Entries in On Campus by Kirk Carapezza
President Barack Obama’s daughter Malia will attend Harvard University in 2017 - but not before taking what's called a “gap year.” The first family’s announcement comes at a time when elite private schools are encouraging students to postpone the start of college.
Part-time professors at New England’s largest university reached a three-year contract settlement with administrators on Thursday -- two months after voting to form a union. Under the deal, more than 800 part-time faculty at Boston University will see higher wages and improved job security, an agreement that could serve as a model for other part-time college professors.
A Pew Research Center study out this week shows that Americans with college degrees are to the left of the majority without a degree. And post-grads who become professors are even left of that. Some conservative professors at Wellesley College are pushing their left-leaning students out of their comfort zones.
Schools in the college capital of the world are preparing for commencement season. With all the pomp and circumstance is likely to come another annual ritual: rescinded invitations to controversial speakers. Free speech advocates argue that those disinvitations and other forms of censorship are preventing the type of rigorous debate that should be taking place on America’s campuses.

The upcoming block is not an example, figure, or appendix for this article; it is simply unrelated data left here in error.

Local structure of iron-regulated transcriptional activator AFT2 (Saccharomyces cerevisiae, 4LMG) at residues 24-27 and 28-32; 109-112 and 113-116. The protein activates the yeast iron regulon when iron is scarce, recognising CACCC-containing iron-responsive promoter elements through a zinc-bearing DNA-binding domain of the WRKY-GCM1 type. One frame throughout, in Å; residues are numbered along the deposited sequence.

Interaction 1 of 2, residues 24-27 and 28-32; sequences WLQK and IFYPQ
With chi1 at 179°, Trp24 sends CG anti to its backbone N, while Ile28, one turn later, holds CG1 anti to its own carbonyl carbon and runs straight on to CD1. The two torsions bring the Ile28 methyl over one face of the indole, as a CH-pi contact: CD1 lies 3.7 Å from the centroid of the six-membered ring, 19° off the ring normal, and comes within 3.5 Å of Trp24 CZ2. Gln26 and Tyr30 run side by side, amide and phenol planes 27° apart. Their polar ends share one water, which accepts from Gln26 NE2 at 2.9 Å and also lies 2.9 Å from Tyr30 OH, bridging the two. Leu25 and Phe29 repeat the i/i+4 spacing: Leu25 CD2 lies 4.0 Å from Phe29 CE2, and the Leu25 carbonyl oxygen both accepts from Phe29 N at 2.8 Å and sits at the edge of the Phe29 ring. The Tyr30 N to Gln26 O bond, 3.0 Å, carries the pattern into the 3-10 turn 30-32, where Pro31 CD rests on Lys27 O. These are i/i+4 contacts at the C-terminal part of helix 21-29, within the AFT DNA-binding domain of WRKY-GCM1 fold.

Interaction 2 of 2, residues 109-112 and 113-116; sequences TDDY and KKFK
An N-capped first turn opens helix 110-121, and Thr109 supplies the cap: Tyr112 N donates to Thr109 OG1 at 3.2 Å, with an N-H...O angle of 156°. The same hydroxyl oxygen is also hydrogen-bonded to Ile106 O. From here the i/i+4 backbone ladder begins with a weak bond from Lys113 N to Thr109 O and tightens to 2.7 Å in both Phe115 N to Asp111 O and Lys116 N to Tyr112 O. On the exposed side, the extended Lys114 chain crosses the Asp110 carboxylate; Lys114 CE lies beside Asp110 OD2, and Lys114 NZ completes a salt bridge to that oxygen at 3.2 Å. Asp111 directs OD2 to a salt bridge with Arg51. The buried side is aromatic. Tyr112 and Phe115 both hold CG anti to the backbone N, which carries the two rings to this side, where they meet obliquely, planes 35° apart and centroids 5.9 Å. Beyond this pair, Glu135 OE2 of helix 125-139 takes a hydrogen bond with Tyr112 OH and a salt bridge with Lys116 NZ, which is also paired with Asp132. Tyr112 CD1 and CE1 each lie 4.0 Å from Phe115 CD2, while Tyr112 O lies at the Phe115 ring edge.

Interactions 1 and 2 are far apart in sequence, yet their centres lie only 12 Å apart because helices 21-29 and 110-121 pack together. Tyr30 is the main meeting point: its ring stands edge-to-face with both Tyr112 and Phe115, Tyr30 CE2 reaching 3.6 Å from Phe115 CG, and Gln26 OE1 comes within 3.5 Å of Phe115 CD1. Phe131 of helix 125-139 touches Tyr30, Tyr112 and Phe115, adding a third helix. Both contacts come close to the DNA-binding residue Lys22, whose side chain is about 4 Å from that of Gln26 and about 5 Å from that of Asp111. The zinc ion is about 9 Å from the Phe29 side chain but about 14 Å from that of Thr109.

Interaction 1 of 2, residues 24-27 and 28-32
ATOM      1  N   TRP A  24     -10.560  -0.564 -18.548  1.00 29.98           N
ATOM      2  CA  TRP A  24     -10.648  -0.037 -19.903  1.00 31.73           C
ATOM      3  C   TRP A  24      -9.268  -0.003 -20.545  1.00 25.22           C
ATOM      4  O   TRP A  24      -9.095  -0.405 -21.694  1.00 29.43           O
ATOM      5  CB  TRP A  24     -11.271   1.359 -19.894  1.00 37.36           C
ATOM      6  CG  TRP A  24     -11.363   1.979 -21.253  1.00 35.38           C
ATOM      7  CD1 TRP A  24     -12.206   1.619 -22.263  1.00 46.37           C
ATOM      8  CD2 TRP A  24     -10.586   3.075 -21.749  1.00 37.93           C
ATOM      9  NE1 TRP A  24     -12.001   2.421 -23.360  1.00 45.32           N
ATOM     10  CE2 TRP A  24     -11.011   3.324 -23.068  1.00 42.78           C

Massachusetts Governor Charlie Baker and the state's higher education leaders on Thursday announced a new college affordabilitydesigned to increase graduation rates by lowering tuition and fees for students who transfer from community college to a state university.
Public research universities educate 75 percent of all undergraduates in this country. But over the past decade, state appropriations to flagship research universities have plummeted 34 percent. Now public research universities have found an unlikely advocate.
Responding to student activists who say divestment from fossil fuel companies would address global climate change, administrators at the University of Massachusetts are pledging to advocate for divestment.
New England is facing a labor shortage of skilled carpenters, welders, engineers, and plumbers. Experts say part of the problem is that the U.S. is sending far too many people down the primrose path to college. That’s why some educators, employers and unions are trying to convince more young women to go into the trades.